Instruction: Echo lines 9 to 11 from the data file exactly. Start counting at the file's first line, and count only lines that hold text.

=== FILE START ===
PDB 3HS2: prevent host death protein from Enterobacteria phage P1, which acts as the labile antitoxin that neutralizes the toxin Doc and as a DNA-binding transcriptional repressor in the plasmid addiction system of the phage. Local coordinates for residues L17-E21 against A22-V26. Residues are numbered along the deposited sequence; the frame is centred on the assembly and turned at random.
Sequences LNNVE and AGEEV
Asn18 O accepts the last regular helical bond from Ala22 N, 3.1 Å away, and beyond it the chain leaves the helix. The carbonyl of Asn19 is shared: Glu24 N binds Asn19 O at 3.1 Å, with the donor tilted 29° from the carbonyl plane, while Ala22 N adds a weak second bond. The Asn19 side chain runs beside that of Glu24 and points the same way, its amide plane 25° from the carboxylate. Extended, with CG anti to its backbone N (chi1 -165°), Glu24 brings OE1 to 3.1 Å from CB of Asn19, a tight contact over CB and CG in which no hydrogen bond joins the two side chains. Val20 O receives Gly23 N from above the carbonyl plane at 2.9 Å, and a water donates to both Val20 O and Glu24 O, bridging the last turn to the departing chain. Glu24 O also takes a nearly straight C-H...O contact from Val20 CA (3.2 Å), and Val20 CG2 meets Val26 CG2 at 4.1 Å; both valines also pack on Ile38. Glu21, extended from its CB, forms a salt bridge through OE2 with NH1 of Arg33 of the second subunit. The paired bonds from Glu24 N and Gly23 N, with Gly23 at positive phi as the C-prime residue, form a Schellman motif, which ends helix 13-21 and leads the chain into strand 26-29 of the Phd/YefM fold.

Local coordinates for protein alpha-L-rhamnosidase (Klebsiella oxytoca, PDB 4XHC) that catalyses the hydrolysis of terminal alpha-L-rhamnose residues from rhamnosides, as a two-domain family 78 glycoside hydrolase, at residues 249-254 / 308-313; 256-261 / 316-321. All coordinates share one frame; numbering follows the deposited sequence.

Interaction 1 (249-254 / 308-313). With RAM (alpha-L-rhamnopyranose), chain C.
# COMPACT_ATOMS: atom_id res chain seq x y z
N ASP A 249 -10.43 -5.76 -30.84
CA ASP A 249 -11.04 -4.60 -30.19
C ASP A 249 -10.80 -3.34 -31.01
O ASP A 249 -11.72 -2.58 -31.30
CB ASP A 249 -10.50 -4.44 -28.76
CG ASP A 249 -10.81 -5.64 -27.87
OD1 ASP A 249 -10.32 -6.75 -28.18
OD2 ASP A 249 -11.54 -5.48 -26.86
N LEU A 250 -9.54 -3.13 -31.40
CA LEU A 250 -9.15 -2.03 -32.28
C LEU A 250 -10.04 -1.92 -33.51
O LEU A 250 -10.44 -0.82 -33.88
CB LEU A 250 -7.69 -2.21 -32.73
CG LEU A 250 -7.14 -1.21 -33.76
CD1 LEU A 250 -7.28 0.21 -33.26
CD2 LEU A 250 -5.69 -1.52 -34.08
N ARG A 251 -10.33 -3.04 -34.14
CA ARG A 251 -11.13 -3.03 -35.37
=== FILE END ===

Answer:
C ASP A 249 -10.80 -3.34 -31.01
O ASP A 249 -11.72 -2.58 -31.30
CB ASP A 249 -10.50 -4.44 -28.76